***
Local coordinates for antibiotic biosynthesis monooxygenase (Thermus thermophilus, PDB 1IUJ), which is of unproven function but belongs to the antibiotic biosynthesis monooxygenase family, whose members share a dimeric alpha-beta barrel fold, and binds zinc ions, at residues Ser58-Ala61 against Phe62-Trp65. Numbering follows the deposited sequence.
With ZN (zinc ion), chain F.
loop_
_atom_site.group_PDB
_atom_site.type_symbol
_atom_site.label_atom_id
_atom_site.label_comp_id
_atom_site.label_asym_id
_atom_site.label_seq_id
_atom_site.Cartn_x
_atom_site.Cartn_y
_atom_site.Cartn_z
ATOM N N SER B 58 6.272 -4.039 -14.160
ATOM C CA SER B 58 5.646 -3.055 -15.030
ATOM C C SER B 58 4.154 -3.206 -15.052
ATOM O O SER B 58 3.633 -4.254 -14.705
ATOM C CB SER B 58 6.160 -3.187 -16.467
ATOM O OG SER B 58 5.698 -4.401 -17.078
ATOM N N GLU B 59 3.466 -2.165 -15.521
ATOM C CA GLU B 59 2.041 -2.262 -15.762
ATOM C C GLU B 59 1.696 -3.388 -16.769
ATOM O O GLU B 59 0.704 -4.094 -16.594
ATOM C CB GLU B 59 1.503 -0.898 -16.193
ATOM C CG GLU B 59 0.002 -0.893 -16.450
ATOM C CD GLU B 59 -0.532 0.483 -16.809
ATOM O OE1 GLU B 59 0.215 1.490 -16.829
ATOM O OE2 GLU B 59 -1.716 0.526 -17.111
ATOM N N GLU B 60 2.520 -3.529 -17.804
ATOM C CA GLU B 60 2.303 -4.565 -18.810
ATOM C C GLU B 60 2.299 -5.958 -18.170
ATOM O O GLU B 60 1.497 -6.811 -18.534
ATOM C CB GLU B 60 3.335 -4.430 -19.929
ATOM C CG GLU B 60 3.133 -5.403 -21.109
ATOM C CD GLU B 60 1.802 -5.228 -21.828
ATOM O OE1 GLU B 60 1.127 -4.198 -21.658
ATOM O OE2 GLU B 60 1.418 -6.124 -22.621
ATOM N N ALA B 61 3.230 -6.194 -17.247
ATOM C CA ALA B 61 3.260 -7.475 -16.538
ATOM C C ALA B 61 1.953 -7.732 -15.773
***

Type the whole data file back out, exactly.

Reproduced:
Local coordinates for antibiotic biosynthesis monooxygenase (Thermus thermophilus, PDB 1IUJ), which is of unproven function but belongs to the antibiotic biosynthesis monooxygenase family, whose members share a dimeric alpha-beta barrel fold, and binds zinc ions, at residues Ser58-Ala61 against Phe62-Trp65. Numbering follows the deposited sequence.
With ZN (zinc ion), chain F.
loop_
_atom_site.group_PDB
_atom_site.type_symbol
_atom_site.label_atom_id
_atom_site.label_comp_id
_atom_site.label_asym_id
_atom_site.label_seq_id
_atom_site.Cartn_x
_atom_site.Cartn_y
_atom_site.Cartn_z
ATOM N N SER B 58 6.272 -4.039 -14.160
ATOM C CA SER B 58 5.646 -3.055 -15.030
ATOM C C SER B 58 4.154 -3.206 -15.052
ATOM O O SER B 58 3.633 -4.254 -14.705
ATOM C CB SER B 58 6.160 -3.187 -16.467
ATOM O OG SER B 58 5.698 -4.401 -17.078
ATOM N N GLU B 59 3.466 -2.165 -15.521
ATOM C CA GLU B 59 2.041 -2.262 -15.762
ATOM C C GLU B 59 1.696 -3.388 -16.769
ATOM O O GLU B 59 0.704 -4.094 -16.594
ATOM C CB GLU B 59 1.503 -0.898 -16.193
ATOM C CG GLU B 59 0.002 -0.893 -16.450
ATOM C CD GLU B 59 -0.532 0.483 -16.809
ATOM O OE1 GLU B 59 0.215 1.490 -16.829
ATOM O OE2 GLU B 59 -1.716 0.526 -17.111
ATOM N N GLU B 60 2.520 -3.529 -17.804
ATOM C CA GLU B 60 2.303 -4.565 -18.810
ATOM C C GLU B 60 2.299 -5.958 -18.170
ATOM O O GLU B 60 1.497 -6.811 -18.534
ATOM C CB GLU B 60 3.335 -4.430 -19.929
ATOM C CG GLU B 60 3.133 -5.403 -21.109
ATOM C CD GLU B 60 1.802 -5.228 -21.828
ATOM O OE1 GLU B 60 1.127 -4.198 -21.658
ATOM O OE2 GLU B 60 1.418 -6.124 -22.621
ATOM N N ALA B 61 3.230 -6.194 -17.247
ATOM C CA ALA B 61 3.260 -7.475 -16.538
ATOM C C ALA B 61 1.953 -7.732 -15.773